Quarantine Pods: Your isolation doesn't have to be complete

This is either a brilliant idea or a recipe for disaster:

One idea that some families are considering — and that infectious disease epidemiologists think might be a smart way to balance mental health needs with physical safety — is to create quarantine “pods” or “bubbles,” in which two or three families agree to socialize with one another but no one else. In a pod, families hang out together, often without regard to social distancing — but outside of the pod, they follow recommended social distancing rules.

I will freely admit, I only clicked on this article because of the odd name. I've never been one to explore trendy lifestyle changes, or self-help guru advice, and if Marie Kondo tried to pack up my books, she would be escorted out of my house somewhat rudely. But we're all living this quarantine nightmare right now, and some form of social adaptation is going to be necessary. But before you pick up the phone and call your favorite family, explore these recommendations:

If you think your family needs a pod, you’ll first want to ponder whom to approach. To minimize your risk for catching and spreading Covid-19, you’ll want to find a family that is being as careful as you are — a family that is mostly staying home, wearing face coverings when they go out in public, and not otherwise socializing in person.

“If the other household is already caring for their neighbor and playing occasionally with their cousins, then there are a number of ways an infections chain could start,” said Stefan Flasche, Ph.D., an infectious disease epidemiologist at the London School of Hygiene and Tropical Medicine. The idea is to create a closed loop — each family in the pod does not have contact with people outside the pod.

Ideally, you’ll want to find a family that has a low risk of complications from the coronavirus. Or, for higher-risk families, make sure they understand and are comfortable with the additional risk that the pod would create. If a family has grandparents living in the house or a child or parent with a medical condition that puts them at high risk, take extra precautions and reduce your own potential exposure to the coronavirus to keep them safe. Maybe agree to only go into stores once a week rather than every few days.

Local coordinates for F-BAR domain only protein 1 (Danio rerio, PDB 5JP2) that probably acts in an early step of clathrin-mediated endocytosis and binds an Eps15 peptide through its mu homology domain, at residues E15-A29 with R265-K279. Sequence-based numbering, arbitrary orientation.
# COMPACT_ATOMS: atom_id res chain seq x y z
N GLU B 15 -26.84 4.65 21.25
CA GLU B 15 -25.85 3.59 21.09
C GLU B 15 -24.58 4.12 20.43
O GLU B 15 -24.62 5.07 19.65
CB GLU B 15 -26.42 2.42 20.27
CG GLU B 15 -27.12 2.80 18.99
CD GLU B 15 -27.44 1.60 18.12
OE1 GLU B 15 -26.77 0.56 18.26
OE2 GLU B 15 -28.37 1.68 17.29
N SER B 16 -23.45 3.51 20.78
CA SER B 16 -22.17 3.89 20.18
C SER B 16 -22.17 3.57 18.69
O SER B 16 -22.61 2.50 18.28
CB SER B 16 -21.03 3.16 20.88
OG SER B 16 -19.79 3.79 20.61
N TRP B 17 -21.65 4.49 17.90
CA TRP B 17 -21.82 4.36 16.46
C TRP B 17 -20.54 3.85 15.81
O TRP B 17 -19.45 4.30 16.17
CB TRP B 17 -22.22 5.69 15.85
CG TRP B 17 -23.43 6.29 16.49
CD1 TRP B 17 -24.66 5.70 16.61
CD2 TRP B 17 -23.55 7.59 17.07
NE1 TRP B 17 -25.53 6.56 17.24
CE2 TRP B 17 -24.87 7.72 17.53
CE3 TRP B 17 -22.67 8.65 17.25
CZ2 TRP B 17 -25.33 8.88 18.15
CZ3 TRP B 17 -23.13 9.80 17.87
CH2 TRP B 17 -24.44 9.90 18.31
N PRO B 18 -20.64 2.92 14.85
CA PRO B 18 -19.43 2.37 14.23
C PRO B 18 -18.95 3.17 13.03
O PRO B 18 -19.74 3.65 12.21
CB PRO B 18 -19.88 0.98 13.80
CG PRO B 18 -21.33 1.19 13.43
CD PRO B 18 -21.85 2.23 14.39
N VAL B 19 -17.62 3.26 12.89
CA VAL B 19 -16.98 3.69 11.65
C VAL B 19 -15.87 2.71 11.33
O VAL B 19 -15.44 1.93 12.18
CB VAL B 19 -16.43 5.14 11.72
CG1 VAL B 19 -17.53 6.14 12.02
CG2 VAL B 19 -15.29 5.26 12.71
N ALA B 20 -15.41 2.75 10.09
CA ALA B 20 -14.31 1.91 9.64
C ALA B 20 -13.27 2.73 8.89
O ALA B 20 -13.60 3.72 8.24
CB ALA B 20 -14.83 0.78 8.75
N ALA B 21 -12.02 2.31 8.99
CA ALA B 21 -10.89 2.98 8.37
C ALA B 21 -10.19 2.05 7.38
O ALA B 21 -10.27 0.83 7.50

It’s also crucial that you choose a family whose judgment you trust. Families are inevitably going to encounter risky situations, and you want to be able to trust that they will make smart decisions, Dr. McLaren said. Likewise, you’ll want to pod with a family that will be transparent and open about what they encounter and experience. If someone sneezes on a member of your pod at the grocery store, you’ll want that pod member to tell you about it so that you can all discuss next steps.

Hoo, boy. It's hard enough to trust the judgment of your own family members, and expecting that other family to 'fess up when they screw up is borderline fantasy. Especially when that confession leads to a two-week time-out:

If you decide to move forward with a pod, set some firm ground rules. What kinds of activities are OK, and what’s off-limits? What might constitute a “breach” in the pod (such as a trip to the doctor’s or dentist’s office)? “The more communication you have upfront about the various scenarios and how they might play out, the easier it’ll be to navigate those situations as they arise,” Dr. Marcus said. If there is a breach, you can always pause the pod for two weeks while the exposed family quarantines.

I just got to hold my Grandson (and hug my daughter) for the first time since the lockdown began, and to say it was cathartic would be a gross understatement. But she is returning to work in two weeks when her daycare reopens, and how would that affect her family's status if they were podded with another family (or two)? You can't keep 1-2 year-olds separated from each other, they touch everything. And try to put most of those things into their mouths. Major vector for disease, including Corona.

So these pods are probably not possible (or wise) for many families, but that doesn't mean other similar approaches aren't worth looking at.